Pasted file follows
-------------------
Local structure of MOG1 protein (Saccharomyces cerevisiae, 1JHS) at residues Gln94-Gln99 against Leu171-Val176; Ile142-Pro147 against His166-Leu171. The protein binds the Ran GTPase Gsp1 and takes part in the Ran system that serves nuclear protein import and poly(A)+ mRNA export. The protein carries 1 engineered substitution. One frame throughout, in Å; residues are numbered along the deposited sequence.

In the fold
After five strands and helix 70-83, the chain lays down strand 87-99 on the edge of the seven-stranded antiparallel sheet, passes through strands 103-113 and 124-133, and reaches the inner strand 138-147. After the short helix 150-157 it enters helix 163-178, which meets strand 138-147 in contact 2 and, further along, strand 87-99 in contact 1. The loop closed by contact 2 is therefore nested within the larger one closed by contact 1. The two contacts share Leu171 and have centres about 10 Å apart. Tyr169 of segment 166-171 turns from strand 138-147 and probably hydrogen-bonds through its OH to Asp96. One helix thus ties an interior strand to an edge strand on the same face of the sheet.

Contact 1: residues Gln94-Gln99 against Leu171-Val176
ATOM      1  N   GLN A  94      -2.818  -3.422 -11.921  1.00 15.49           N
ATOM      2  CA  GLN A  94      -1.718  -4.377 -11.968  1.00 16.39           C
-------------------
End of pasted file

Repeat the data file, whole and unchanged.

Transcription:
Local structure of MOG1 protein (Saccharomyces cerevisiae, 1JHS) at residues Gln94-Gln99 against Leu171-Val176; Ile142-Pro147 against His166-Leu171. The protein binds the Ran GTPase Gsp1 and takes part in the Ran system that serves nuclear protein import and poly(A)+ mRNA export. The protein carries 1 engineered substitution. One frame throughout, in Å; residues are numbered along the deposited sequence.

In the fold
After five strands and helix 70-83, the chain lays down strand 87-99 on the edge of the seven-stranded antiparallel sheet, passes through strands 103-113 and 124-133, and reaches the inner strand 138-147. After the short helix 150-157 it enters helix 163-178, which meets strand 138-147 in contact 2 and, further along, strand 87-99 in contact 1. The loop closed by contact 2 is therefore nested within the larger one closed by contact 1. The two contacts share Leu171 and have centres about 10 Å apart. Tyr169 of segment 166-171 turns from strand 138-147 and probably hydrogen-bonds through its OH to Asp96. One helix thus ties an interior strand to an edge strand on the same face of the sheet.

Contact 1: residues Gln94-Gln99 against Leu171-Val176
ATOM      1  N   GLN A  94      -2.818  -3.422 -11.921  1.00 15.49           N
ATOM      2  CA  GLN A  94      -1.718  -4.377 -11.968  1.00 16.39           C